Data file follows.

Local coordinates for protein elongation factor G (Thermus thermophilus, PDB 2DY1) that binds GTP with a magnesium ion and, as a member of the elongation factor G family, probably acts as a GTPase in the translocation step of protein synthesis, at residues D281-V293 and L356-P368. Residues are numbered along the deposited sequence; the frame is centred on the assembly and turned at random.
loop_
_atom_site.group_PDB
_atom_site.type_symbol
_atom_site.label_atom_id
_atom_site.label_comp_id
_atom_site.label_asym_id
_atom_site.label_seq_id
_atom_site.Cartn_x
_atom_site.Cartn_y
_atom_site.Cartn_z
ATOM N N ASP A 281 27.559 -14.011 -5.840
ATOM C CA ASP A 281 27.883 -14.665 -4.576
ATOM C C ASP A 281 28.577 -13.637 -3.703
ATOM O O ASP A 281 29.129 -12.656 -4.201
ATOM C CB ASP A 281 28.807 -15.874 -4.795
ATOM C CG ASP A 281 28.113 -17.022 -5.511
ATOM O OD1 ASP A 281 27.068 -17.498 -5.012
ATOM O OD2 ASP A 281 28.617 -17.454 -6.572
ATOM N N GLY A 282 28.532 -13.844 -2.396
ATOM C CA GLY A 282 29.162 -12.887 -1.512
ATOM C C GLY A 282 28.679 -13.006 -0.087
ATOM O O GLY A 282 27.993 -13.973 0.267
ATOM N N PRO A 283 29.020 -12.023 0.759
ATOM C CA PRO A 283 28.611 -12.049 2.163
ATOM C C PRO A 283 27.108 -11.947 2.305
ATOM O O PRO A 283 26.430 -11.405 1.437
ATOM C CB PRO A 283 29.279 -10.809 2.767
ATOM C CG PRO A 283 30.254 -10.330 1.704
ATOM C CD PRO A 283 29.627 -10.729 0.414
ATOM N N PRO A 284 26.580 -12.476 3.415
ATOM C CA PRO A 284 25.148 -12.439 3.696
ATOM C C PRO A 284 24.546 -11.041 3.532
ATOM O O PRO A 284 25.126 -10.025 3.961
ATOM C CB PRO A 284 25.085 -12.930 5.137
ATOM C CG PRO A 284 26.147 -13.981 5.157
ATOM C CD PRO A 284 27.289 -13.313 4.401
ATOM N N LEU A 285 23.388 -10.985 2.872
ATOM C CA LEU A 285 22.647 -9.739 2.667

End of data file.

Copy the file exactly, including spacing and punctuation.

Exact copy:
Local coordinates for protein elongation factor G (Thermus thermophilus, PDB 2DY1) that binds GTP with a magnesium ion and, as a member of the elongation factor G family, probably acts as a GTPase in the translocation step of protein synthesis, at residues D281-V293 and L356-P368. Residues are numbered along the deposited sequence; the frame is centred on the assembly and turned at random.
loop_
_atom_site.group_PDB
_atom_site.type_symbol
_atom_site.label_atom_id
_atom_site.label_comp_id
_atom_site.label_asym_id
_atom_site.label_seq_id
_atom_site.Cartn_x
_atom_site.Cartn_y
_atom_site.Cartn_z
ATOM N N ASP A 281 27.559 -14.011 -5.840
ATOM C CA ASP A 281 27.883 -14.665 -4.576
ATOM C C ASP A 281 28.577 -13.637 -3.703
ATOM O O ASP A 281 29.129 -12.656 -4.201
ATOM C CB ASP A 281 28.807 -15.874 -4.795
ATOM C CG ASP A 281 28.113 -17.022 -5.511
ATOM O OD1 ASP A 281 27.068 -17.498 -5.012
ATOM O OD2 ASP A 281 28.617 -17.454 -6.572
ATOM N N GLY A 282 28.532 -13.844 -2.396
ATOM C CA GLY A 282 29.162 -12.887 -1.512
ATOM C C GLY A 282 28.679 -13.006 -0.087
ATOM O O GLY A 282 27.993 -13.973 0.267
ATOM N N PRO A 283 29.020 -12.023 0.759
ATOM C CA PRO A 283 28.611 -12.049 2.163
ATOM C C PRO A 283 27.108 -11.947 2.305
ATOM O O PRO A 283 26.430 -11.405 1.437
ATOM C CB PRO A 283 29.279 -10.809 2.767
ATOM C CG PRO A 283 30.254 -10.330 1.704
ATOM C CD PRO A 283 29.627 -10.729 0.414
ATOM N N PRO A 284 26.580 -12.476 3.415
ATOM C CA PRO A 284 25.148 -12.439 3.696
ATOM C C PRO A 284 24.546 -11.041 3.532
ATOM O O PRO A 284 25.126 -10.025 3.961
ATOM C CB PRO A 284 25.085 -12.930 5.137
ATOM C CG PRO A 284 26.147 -13.981 5.157
ATOM C CD PRO A 284 27.289 -13.313 4.401
ATOM N N LEU A 285 23.388 -10.985 2.872
ATOM C CA LEU A 285 22.647 -9.739 2.667